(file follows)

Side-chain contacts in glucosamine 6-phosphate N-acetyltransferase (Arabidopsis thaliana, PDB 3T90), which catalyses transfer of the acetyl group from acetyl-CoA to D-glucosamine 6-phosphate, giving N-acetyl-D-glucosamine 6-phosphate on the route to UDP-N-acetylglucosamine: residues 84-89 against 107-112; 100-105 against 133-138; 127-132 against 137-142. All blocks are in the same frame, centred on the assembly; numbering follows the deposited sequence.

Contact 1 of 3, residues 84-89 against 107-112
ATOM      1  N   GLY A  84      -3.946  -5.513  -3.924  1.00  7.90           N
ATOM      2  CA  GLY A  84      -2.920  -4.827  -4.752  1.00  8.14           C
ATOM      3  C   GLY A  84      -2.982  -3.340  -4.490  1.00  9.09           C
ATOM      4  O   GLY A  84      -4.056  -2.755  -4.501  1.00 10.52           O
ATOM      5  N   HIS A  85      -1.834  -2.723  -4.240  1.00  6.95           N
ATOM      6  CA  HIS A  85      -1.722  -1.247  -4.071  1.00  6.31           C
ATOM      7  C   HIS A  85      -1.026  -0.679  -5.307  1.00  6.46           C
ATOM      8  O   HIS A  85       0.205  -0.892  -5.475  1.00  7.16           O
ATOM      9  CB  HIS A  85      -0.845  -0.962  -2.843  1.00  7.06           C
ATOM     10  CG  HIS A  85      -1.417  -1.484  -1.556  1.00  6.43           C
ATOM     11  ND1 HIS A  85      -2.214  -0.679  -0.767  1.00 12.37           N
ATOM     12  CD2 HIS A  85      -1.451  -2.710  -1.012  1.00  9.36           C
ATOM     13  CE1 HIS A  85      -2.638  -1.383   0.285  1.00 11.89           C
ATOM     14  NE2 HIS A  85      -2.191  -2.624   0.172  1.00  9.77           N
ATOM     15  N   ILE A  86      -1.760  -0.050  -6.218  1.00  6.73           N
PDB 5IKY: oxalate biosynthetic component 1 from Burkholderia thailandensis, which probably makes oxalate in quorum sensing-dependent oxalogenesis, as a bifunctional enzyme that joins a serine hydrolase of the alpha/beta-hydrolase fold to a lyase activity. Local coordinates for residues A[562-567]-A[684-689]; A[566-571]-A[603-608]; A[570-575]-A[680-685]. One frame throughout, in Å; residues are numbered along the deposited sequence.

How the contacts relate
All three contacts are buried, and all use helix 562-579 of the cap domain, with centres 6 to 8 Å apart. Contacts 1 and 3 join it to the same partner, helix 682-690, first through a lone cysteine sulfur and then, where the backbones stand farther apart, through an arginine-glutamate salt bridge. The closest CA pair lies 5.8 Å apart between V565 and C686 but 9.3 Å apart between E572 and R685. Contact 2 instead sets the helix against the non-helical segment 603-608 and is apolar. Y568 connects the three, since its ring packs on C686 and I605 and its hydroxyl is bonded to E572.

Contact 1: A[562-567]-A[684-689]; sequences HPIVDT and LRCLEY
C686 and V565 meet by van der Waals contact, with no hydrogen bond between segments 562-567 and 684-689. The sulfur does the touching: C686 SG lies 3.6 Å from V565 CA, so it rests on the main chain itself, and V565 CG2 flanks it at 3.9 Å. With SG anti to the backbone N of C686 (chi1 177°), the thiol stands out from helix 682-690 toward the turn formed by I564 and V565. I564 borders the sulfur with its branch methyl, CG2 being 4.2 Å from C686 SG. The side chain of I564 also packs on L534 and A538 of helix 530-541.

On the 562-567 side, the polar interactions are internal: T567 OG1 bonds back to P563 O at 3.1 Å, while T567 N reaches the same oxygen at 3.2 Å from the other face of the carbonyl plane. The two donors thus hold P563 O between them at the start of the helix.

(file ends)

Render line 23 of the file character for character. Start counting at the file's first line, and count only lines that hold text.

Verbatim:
On the 562-567 side, the polar interactions are internal: T567 OG1 bonds back to P563 O at 3.1 Å, while T567 N reaches the same oxygen at 3.2 Å from the other face of the carbonyl plane. The two donors thus hold P563 O between them at the start of the helix.